In the MPC open loop plant 1 node of the tree, click Operating Point.

The software found a steady-state operating point (derivatives are close to zero). However, the reactor temperature (CSTR_ClosedLoop/CSTR/T_K) is very low, yielding a low reaction rate. Compare the values of the residual concentration state (9.9919 kmol/m3) and the feed concentration (10 kmol/m3) to confirm the low reaction rate.

Because this operating point does not result in a significant reaction, calculate another operating point with a higher reaction rate.

Calculate Desired Operating Point for Plant Model

Suppose the desired operating point is:

  • Residual concentration is 2 kmol/m3

  • Reactor temperature is 370 K

Specify output constraints on all the OV/MV/MD signals connected to the MPC Controller. This step is required because the software uses the steady-state values of these signals as the nominal values for the controller. In the Simulink model, right-click the MO signal entering the controller. Select Linear Analysis Points> Trim Output Constraint. Repeat for the MV signal of the MPC Controller block. All constrained signals are marked with T.

In the tree of the Control and Estimation Tools Manager, click Operating Points. Then, click the Compute Operating Points tab.

Specify the desired operating point states:

  • CSTR_ClosedLoop/CSTR/C_A (residual concentration) — Enter 2 in the Value box.

  • CSTR_ClosedLoop/CSTR/T_K (reactor temperature) — Enter 370 in the Value box.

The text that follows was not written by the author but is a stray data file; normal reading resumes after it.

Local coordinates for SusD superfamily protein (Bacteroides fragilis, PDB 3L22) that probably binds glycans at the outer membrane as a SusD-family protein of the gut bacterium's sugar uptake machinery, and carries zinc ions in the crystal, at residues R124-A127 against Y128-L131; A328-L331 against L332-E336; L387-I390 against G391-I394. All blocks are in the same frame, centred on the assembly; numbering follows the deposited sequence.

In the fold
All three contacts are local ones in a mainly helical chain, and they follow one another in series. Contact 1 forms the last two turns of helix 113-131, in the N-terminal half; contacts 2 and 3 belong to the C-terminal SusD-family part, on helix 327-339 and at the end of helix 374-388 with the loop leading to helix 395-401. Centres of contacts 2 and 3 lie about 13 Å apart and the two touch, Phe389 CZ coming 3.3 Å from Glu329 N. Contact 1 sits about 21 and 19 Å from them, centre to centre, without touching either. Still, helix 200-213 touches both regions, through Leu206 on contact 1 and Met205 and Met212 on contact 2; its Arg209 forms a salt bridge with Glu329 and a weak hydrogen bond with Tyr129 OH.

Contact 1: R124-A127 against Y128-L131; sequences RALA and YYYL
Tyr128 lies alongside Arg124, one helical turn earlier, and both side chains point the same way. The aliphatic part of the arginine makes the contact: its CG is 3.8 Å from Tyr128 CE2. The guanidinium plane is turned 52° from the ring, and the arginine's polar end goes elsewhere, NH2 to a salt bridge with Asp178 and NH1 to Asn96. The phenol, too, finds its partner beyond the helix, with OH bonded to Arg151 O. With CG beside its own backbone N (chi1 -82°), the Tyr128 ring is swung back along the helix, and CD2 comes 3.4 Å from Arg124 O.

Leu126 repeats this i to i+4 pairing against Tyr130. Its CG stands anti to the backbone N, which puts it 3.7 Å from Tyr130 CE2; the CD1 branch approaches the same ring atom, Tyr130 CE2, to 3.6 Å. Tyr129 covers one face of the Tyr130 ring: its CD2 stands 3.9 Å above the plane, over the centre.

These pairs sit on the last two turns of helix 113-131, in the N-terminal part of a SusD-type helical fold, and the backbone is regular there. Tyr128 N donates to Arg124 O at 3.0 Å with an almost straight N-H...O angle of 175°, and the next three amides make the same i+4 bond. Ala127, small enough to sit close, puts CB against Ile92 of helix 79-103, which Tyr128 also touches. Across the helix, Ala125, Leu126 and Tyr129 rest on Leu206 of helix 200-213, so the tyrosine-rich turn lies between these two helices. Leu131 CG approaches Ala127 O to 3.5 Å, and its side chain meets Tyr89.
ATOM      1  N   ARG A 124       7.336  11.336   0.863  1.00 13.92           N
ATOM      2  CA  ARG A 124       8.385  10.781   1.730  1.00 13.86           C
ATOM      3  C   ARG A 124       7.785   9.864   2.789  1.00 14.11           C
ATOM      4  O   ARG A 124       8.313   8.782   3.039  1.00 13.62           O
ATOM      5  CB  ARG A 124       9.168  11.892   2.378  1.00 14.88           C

• CSTR_ClosedLoop/MPC Controller/MPC/last_mv — Clear the Steady State check box. This state, which belongs to the MPC Controller block, can be arbitrary. Its value is set by the software during the operating point calculation.

Specify the desired operating point outputs. Click the Outputs tab.

  • CSTR_ClosedLoop/CSTR (reactor concentration) — Enter 2 in the Value box. Then, select Known check box.

  • CSTR_ClosedLoop/MPC Controller (coolant temperature) — Use default values.

Click Compute Operating Points.

The Computation Results tab displays the operating point search result. The new operating point, Operating Point, appears in the Operating Points node.

    Tip   If an operating point computation fails, you can:

    • Specify better initial estimates of the unknown quantities.

    • Select a different optimization algorithm for the operating point search. To specify a different optimization algorithm, in the Controls and Estimation Tools Manager, select Options in the Tools menu. Specify the algorithm options in the Operating Point Search tab.

Confirm that Operating Point is the desired operating point. In the tree, click Operating Point in the Operating Points node.

As desired, the reactor temperature is close to 370 K at steady state. Similarly, the reactor concentration is 2 kmol/m3 at steady state. Operating Point is verified as the desired operating point.

Linearize Plant at Desired Operating Point

In the tree, click MPC Design Task - MPC Controller.

Click Import Plant. The Plant Model Importer dialog box opens.

Click the Linearized Plant from Simulink tab.

  • Linearized plant model name box (name of the linearized plant to be created) — Use the default name, MPC open loop plant2.

  • Use existing operating point list — Select Operating Point.

Click OK. The software calculates the linearized plant model, MPC open loop plant 2. This model is visible in the Control and Estimation Tools Manager, in the Plant models node.